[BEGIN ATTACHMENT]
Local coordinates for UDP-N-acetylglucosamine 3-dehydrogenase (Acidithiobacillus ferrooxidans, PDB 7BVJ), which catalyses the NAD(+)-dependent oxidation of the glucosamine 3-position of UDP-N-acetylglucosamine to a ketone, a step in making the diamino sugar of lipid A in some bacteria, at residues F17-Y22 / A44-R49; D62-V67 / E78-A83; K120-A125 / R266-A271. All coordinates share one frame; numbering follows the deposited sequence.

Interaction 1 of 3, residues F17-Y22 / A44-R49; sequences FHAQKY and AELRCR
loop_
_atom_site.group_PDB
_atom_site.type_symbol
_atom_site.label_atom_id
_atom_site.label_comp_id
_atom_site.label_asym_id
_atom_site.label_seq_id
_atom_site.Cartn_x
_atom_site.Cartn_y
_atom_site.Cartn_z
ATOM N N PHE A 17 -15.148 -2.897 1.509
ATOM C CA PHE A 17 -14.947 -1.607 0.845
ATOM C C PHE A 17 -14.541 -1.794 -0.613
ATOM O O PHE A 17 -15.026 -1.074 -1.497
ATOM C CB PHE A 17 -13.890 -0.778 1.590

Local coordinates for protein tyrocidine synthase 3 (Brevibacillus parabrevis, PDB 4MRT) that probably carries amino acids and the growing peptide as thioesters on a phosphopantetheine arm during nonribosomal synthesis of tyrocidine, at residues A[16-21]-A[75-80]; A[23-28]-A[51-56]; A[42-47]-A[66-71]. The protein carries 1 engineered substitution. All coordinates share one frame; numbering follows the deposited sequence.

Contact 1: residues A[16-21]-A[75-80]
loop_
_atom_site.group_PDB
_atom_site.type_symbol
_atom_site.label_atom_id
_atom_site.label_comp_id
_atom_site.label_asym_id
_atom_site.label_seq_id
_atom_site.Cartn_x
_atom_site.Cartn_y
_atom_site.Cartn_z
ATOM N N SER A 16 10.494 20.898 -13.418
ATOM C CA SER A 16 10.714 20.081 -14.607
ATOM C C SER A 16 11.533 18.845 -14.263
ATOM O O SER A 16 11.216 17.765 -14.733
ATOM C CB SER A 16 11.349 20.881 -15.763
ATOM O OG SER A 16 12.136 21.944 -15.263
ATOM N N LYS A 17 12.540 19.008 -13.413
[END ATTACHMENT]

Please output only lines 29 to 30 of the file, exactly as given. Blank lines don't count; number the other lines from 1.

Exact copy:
_atom_site.Cartn_z
ATOM N N SER A 16 10.494 20.898 -13.418